What was the idea of fieldwork? What is the idea of fieldwork? Fieldwork enables an anthropologist to involve themselves to a particular traditions by living and engaged in their contemporary society for a rigorous amount of time. The process is therefore long-term towards the extent in which the fieldworker generally stays with the particular population group for a progressive, gradual number of weeks, or even up to matter of years. Direct observation is significant since the study collected (that is, what one perceives, hears, rituals and specific beliefs) later on becomes the foundation of further research after the fieldwork has been completed. " Living in the town with no various other business but to follow local life, one sees the customs, events and deals over and over again, you have examples of their beliefs because they are actually were living through. ” [Malinowski, p. 18] Malinowski states how important it is to live amongst the villagers when executing fieldwork. When reading ‘Argonauts of the American Pacific', fieldwork is portrayed effectively. However , in order to get full use from the method, one must master, or understand the basis of the language by which they will likely be ornamented. MacClancy stated, that having been once recommended to travel alone when carrying out a fieldwork investigation. The result of this being that you speak English and therefore totally immerse yourself into the terminology and traditions of those who are around you, increasing the understanding of their particular way of life. It is known that browsing literature from the other societies will also be important to expand a person's understanding ahead of carrying out the fieldwork itself. [Eriksen] Almost all authors illustrated fieldwork to be an effective way of gathering data. However , it became obvious (nevertheless understandable) that among the other ways in which fieldwork can be contacted, certain strategies turn out to be more successful than others. This can be due to a number of different factors - a lot of being causes...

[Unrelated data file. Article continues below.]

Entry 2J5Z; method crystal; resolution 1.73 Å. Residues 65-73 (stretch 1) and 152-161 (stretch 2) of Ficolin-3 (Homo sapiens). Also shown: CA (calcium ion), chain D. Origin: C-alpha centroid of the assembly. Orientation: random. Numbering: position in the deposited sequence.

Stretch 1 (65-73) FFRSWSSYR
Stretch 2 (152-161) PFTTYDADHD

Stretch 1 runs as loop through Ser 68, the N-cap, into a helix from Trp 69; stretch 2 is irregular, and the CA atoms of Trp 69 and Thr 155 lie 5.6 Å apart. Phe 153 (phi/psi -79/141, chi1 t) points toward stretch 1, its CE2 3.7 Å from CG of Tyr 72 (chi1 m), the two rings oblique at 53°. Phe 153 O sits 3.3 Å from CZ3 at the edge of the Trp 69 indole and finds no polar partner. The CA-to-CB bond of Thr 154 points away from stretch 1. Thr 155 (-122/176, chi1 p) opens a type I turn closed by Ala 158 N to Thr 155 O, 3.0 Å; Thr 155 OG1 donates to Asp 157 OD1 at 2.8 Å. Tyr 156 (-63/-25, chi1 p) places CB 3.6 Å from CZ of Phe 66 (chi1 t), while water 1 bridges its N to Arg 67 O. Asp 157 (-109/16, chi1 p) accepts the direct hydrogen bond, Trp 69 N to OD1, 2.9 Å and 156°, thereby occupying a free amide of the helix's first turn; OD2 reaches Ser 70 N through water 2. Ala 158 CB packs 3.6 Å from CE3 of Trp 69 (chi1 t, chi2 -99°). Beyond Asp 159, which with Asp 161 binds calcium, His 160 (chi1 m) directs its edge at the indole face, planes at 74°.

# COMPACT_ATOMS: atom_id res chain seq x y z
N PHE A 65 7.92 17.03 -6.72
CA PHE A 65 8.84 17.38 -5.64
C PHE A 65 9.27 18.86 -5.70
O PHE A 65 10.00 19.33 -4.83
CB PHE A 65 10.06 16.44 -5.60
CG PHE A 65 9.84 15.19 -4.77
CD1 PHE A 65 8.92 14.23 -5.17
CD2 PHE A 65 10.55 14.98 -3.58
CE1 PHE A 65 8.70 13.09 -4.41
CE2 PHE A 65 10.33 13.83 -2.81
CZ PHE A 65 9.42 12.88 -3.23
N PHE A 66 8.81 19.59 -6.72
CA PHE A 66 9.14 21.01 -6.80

Bibliography: MacClancy, J. 1988 ‘Going no place: from Melanesia to the Mediterranean', Journal of the Anthropological Contemporary society of Oxford, XIX, 3, pp. 233-240.
Truck Beek, T. E. A. 1991. ‘Dogon restudied: a field evaluation in the work of Marcel Griaule', Current Anthropology 32, two, pp. 139–67. [Online]
T. H. Eriksen 2004 ‘What is usually anthropology? ' London: Pluto
‘Argonauts from the Western Pacific' Bronisla Malinowski (4 Nov 2008) p. 18